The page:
Factors associated with unwanted pregnancies among women in Uganda: a case study of Kampala District
Nalukwago, Joan Teddy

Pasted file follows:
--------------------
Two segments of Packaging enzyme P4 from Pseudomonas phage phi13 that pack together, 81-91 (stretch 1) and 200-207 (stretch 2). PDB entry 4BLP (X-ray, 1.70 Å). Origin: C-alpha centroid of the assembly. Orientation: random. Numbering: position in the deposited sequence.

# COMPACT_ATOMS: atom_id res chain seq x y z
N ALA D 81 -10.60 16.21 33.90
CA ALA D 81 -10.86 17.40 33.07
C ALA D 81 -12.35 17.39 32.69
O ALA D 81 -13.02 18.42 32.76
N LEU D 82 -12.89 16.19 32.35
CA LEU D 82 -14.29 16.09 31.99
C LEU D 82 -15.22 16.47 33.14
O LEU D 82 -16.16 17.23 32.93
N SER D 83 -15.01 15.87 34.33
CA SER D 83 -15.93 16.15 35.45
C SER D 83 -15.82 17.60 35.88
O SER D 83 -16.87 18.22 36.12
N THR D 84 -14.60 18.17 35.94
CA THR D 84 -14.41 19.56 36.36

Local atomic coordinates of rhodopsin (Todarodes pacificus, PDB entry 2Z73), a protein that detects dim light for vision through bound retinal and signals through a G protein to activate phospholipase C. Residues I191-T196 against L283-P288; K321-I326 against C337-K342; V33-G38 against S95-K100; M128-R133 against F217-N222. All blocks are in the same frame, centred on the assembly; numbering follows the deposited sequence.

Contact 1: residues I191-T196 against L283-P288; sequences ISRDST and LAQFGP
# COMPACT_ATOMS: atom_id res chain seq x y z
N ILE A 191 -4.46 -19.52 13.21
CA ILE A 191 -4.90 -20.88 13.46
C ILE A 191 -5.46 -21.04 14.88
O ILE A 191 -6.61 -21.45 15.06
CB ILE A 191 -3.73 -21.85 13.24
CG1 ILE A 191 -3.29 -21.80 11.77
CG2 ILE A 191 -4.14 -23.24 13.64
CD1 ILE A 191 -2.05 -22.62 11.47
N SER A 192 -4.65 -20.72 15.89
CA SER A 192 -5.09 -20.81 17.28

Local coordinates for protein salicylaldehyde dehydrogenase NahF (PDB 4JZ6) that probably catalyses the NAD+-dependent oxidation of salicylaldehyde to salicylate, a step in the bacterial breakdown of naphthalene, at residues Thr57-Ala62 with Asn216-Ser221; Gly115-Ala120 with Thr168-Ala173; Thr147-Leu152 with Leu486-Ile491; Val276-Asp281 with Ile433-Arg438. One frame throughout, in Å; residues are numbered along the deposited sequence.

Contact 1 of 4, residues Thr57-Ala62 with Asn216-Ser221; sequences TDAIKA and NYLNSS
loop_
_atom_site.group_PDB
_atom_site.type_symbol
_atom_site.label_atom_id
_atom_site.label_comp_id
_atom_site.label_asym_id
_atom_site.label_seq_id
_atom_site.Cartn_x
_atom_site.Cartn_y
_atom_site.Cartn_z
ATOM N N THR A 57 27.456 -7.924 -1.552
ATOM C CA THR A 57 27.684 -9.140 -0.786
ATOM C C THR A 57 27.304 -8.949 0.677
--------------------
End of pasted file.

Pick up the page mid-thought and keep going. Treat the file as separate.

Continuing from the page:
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This study investigates factors leading to unwanted pregnancies in Ugandan women using a Generalized Structural Equation Model (GSEM). It aims to uncover nuanced relationships and addresses gaps in previous research. The study's significance lies in raising awareness of unwanted pregnancy risks, aiding intervention efforts, and informing evidence-based approaches for women's agencies in Uganda to improve women and families' well-being. The study utilizes 2016 Uganda Demographic Health Survey (UDHS) secondary data and employs a cross-sectional design. Unwanted pregnancy is the primary outcome, categorized as "No" (intended at a later time or not desired) or "Yes" (otherwise). Independent variables include demographic, socioeconomic, and behavioral factors like age, domicile, education, employment, and wealth, age at first childbirth, ideal children number, pregnancy termination, contraceptive use, healthcare decisions, and household headship. Most women were aged 25-34, lived in male-headed households, were married, resided in rural areas, had primary education, and identified as Anglican or Catholic. The employment rate was high, with middle wealth status, and many had their first child before 18, experienced terminated pregnancies, and used modern contraceptives. Substance abuse was low, and contraception decisions were often joint. Factors associated with unwanted pregnancies included older age, marital status, employment, wealth, education, and joint contraception decisions. Residence type, religion, and substance abuse showed no significant associations. This study highlighted the multifaceted nature of unwanted pregnancies among women in Uganda. Age, marital status, employment, wealth status, education, and the decision-making process for contraception emerged as significant determinants. These findings underscore the importance of tailored interventions that address the diverse factors contributing to unwanted pregnancies. Additionally, the non-significance of certain variables suggests the need for a nuanced understanding of the local context in Uganda to develop effective policies and programs.